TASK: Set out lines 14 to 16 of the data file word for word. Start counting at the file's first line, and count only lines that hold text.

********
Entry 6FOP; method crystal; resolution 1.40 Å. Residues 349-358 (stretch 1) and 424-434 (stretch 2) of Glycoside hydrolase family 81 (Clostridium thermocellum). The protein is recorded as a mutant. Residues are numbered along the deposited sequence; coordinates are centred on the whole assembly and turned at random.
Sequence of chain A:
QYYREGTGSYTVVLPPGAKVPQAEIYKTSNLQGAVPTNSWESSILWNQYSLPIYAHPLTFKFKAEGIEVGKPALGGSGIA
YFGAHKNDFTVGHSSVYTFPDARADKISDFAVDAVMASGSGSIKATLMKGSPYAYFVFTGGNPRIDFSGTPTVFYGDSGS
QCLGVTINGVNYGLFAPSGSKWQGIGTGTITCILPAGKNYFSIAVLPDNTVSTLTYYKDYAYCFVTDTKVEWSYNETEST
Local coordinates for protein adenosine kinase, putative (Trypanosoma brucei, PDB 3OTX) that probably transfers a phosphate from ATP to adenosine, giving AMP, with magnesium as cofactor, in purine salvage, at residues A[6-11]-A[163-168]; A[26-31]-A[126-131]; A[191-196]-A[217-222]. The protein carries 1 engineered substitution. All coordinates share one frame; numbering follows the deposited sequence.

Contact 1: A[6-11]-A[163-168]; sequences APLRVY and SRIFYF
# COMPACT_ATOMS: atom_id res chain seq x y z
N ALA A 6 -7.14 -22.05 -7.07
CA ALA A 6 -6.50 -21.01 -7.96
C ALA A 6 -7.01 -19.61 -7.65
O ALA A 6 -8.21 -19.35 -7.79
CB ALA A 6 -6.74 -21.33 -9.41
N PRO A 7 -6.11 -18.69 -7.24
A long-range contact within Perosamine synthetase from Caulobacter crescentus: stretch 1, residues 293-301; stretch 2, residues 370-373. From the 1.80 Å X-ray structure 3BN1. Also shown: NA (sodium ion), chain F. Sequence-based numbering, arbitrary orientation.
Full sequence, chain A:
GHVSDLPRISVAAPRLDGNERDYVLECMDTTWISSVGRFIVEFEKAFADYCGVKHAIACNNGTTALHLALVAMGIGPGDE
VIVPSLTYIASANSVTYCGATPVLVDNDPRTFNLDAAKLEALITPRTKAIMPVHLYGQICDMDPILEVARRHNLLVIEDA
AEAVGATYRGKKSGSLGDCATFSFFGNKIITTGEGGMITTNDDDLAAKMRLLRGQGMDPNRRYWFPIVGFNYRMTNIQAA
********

N PRO A 7 -6.11 -18.69 -7.24
A long-range contact within Perosamine synthetase from Caulobacter crescentus: stretch 1, residues 293-301; stretch 2, residues 370-373. From the 1.80 Å X-ray structure 3BN1. Also shown: NA (sodium ion), chain F. Sequence-based numbering, arbitrary orientation.
Full sequence, chain A: